Yesterday I took a Southwest flight from Burbank to Oakland to attend a memorial celebration for one of my oldest friends, Sandy Pearlman. When I got on the routine 55 minute flight, the attendant made a bunch of standard announcements about how you how to do this with big electronic devises and that with small electronic devises. I wasn't paying close attention because I've heard these announcements a thousand times and since they're evolving in nature and now difefrent on every airline, I just do more or less what I want anyway. But then something very off happened that got my attention.
I'm an Apple guy and have been for decades. One of my closest friends is a top executive there and I worked for them as a consultant for a short time. I never use anything from other companies if what I want is available from Apple. I have an iPhone. I don't know I've ever even seen a Samsung. But suddenly, after the general announcements about teh big devices and the small devises, the attendant announced that under no circumstances was anyone to plug in or switch on a Samsung Galaxy Note 7. She sounded dire and I was half expecting her to say anyone with one of these things would have to deplane or that they would send a basket around that you could deposit it in so it could be dsiposed of before the plane could take off. But she didn't say that.
This morning I checked at BGR to see what the fuss was all about. Zach Epstein, a former Samsung Galaxy enthusiast Note 7 enthusiast, had a provocative headline: Under No Circumstances Should You Buy A Galaxy Note 7 Under No Circumstances Should You Buy A Galaxy Note 7. He was one of many who had bought into the hype that the Galaxy Note 7 was Samsung's best ever smartphone when it was released a little over a month ago; game-changing even. “Within the confines of current technological limitations, the Note 7 was as close to perfect as a phablet could get,” he wrote. It didn't turn out that way.
For Samsung and for its customers, the Galaxy Note 7 has been an absolute nightmare. In terms of design, features and performance, it was instantly obvious that the Note 7 was Samsung’s most impressive phone ever, and it flew off the shelves following its release. The phone’s success in those early days would end up being bittersweet, because each phone sold would end up being another handset that needed to be recalled.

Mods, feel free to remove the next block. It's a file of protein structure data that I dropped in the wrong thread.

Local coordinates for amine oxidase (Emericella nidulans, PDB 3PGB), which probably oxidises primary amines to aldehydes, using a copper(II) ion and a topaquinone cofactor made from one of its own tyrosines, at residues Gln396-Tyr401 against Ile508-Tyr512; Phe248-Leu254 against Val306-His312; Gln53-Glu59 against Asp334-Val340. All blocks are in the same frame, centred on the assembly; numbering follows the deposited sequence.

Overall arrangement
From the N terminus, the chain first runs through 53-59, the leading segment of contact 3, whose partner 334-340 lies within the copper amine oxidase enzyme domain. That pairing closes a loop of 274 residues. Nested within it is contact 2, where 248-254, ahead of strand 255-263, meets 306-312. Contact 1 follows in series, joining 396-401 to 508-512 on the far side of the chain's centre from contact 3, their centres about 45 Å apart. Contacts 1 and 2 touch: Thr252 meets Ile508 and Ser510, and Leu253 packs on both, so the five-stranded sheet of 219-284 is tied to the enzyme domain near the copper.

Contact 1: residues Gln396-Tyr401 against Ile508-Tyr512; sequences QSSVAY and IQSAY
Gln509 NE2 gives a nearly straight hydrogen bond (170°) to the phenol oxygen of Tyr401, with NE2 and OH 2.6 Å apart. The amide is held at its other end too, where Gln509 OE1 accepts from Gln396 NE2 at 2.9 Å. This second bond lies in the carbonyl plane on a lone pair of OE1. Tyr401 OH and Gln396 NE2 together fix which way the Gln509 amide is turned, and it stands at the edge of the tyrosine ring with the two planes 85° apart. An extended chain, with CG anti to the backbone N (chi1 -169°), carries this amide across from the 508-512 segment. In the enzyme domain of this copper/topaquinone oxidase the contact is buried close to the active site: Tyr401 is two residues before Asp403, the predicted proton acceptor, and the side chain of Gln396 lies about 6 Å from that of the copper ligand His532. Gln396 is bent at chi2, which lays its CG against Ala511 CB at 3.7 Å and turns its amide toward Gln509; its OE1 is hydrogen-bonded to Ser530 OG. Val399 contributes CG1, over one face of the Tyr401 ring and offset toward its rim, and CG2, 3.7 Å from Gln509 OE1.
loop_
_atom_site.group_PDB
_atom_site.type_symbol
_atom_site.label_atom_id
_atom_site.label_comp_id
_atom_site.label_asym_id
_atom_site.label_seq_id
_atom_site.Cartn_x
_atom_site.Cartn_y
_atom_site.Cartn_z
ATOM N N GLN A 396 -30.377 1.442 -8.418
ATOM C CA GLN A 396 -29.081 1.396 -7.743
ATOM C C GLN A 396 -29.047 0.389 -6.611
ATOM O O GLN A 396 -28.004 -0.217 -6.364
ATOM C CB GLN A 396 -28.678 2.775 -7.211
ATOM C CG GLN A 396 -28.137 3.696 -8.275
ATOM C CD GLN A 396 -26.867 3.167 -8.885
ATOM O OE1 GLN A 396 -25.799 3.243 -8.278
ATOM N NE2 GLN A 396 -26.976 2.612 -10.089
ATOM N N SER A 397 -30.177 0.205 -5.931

Yes, as we all now know, an unknown number of Note 7 handsets were equipped with faulty batteries that could explode and catch fire. The true magnitude of this safety threat was realized when exploding Galaxy Note 7 phones caused personal injuries and car fires. One exploding Note 7 even ended up burning down its owner’s house.
But the worst was yet to come.
Samsung had no choice but to issue a global recall of all 2.5 million Galaxy Note 7 handsets that had been shipped to retailers. The exact number of recall-eligible phones sold to end users around the world is not known, but Samsung said about 1 million handsets were sold in the US and South Korea alone. The company did a reasonably good job educating users and within a few weeks of the official start of its recall program, Samsung had exchanged or refunded more than half of all Note 7 purchases.
Then, the unthinkable happened: a “safe” Galaxy Note 7 that had been issued to a customer as a replacement phone exploded and caught fire. On an airplane.
Reminder: during the vice presidential debate Tuesday evening, when Mike Pence lamely tried to deny Trump had advocated Japan and South Korea developing their own nuclear arsenals, he was flat out lying. That's exactly what Trump had advocated– as a money saving strategy for the U.S.– and he had said he was open to other countries developing nuclear arsenals as well. I wonder if Herr Trumpf still only uses Samsung devises and if he takes his Galaxy Note 7 on Herr Force One.
“When fascism comes to America, it will be wrapped in the flag and carrying the cross.” — Sinclair Lewis